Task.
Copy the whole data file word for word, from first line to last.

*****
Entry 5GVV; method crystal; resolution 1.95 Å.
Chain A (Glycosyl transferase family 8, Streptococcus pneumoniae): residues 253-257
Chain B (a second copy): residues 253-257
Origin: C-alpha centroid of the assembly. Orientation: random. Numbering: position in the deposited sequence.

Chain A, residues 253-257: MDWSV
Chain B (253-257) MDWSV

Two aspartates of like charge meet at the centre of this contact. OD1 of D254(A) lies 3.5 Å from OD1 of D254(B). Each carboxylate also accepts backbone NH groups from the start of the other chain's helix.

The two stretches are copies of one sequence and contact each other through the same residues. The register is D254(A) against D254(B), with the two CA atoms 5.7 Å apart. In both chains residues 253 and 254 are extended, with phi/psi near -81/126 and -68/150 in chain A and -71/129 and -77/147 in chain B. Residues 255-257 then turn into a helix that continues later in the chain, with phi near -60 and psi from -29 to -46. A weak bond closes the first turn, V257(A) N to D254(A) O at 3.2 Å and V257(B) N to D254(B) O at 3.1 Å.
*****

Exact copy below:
Entry 5GVV; method crystal; resolution 1.95 Å.
Chain A (Glycosyl transferase family 8, Streptococcus pneumoniae): residues 253-257
Chain B (a second copy): residues 253-257
Origin: C-alpha centroid of the assembly. Orientation: random. Numbering: position in the deposited sequence.

Chain A, residues 253-257: MDWSV
Chain B (253-257) MDWSV

Two aspartates of like charge meet at the centre of this contact. OD1 of D254(A) lies 3.5 Å from OD1 of D254(B). Each carboxylate also accepts backbone NH groups from the start of the other chain's helix.

The two stretches are copies of one sequence and contact each other through the same residues. The register is D254(A) against D254(B), with the two CA atoms 5.7 Å apart. In both chains residues 253 and 254 are extended, with phi/psi near -81/126 and -68/150 in chain A and -71/129 and -77/147 in chain B. Residues 255-257 then turn into a helix that continues later in the chain, with phi near -60 and psi from -29 to -46. A weak bond closes the first turn, V257(A) N to D254(A) O at 3.2 Å and V257(B) N to D254(B) O at 3.1 Å.